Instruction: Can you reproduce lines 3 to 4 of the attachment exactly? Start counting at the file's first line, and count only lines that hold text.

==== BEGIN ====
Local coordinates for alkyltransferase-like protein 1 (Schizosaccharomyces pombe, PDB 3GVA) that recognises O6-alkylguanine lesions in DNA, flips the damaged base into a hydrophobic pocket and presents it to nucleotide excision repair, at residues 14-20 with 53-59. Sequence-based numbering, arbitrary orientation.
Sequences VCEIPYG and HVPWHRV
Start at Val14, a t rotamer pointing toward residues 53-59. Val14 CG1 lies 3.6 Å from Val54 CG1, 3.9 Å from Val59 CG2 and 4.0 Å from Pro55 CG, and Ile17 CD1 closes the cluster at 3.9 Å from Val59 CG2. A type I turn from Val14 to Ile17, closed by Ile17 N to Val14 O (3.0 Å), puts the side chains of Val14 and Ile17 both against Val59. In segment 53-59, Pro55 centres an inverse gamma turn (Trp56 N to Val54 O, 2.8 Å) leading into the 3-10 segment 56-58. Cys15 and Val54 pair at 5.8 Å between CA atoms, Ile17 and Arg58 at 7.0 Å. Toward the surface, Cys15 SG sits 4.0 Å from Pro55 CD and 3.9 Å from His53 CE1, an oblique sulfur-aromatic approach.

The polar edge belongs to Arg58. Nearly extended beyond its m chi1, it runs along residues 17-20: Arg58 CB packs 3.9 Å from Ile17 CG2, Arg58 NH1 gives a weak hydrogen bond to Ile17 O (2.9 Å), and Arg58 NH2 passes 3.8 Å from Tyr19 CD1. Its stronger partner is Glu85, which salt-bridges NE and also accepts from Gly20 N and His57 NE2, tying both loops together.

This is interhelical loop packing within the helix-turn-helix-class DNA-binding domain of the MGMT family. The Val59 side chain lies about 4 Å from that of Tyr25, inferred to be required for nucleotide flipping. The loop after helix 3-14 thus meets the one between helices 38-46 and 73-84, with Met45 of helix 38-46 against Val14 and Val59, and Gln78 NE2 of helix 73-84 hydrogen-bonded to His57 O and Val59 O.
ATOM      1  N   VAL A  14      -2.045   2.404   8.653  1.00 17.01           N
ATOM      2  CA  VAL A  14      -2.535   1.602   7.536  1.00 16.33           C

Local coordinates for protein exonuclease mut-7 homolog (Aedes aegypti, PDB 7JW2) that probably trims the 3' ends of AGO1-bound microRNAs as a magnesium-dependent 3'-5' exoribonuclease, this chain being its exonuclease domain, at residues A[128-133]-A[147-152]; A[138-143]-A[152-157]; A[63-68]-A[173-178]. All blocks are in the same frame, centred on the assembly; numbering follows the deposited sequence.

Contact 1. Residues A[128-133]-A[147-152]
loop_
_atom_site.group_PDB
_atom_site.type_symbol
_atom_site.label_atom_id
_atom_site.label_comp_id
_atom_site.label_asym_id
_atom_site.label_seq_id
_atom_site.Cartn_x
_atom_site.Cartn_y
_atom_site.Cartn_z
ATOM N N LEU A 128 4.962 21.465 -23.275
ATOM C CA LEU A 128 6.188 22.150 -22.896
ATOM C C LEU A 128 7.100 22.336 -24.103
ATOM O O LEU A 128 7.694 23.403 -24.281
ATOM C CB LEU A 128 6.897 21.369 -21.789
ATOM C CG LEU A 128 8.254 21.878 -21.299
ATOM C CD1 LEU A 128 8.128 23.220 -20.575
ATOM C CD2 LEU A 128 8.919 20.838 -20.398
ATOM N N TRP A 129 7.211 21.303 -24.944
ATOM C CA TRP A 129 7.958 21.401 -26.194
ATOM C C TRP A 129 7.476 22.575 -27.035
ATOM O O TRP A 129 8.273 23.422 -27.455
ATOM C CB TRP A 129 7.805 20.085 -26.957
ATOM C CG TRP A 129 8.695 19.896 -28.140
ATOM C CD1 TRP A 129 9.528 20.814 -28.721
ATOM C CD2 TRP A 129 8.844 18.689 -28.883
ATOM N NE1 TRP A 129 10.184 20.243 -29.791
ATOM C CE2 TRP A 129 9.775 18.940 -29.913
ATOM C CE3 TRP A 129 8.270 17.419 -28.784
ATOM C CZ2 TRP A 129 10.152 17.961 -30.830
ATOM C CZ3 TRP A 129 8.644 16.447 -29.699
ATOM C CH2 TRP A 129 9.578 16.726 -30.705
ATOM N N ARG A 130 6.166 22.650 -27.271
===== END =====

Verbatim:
Start at Val14, a t rotamer pointing toward residues 53-59. Val14 CG1 lies 3.6 Å from Val54 CG1, 3.9 Å from Val59 CG2 and 4.0 Å from Pro55 CG, and Ile17 CD1 closes the cluster at 3.9 Å from Val59 CG2. A type I turn from Val14 to Ile17, closed by Ile17 N to Val14 O (3.0 Å), puts the side chains of Val14 and Ile17 both against Val59. In segment 53-59, Pro55 centres an inverse gamma turn (Trp56 N to Val54 O, 2.8 Å) leading into the 3-10 segment 56-58. Cys15 and Val54 pair at 5.8 Å between CA atoms, Ile17 and Arg58 at 7.0 Å. Toward the surface, Cys15 SG sits 4.0 Å from Pro55 CD and 3.9 Å from His53 CE1, an oblique sulfur-aromatic approach.

The polar edge belongs to Arg58. Nearly extended beyond its m chi1, it runs along residues 17-20: Arg58 CB packs 3.9 Å from Ile17 CG2, Arg58 NH1 gives a weak hydrogen bond to Ile17 O (2.9 Å), and Arg58 NH2 passes 3.8 Å from Tyr19 CD1. Its stronger partner is Glu85, which salt-bridges NE and also accepts from Gly20 N and His57 NE2, tying both loops together.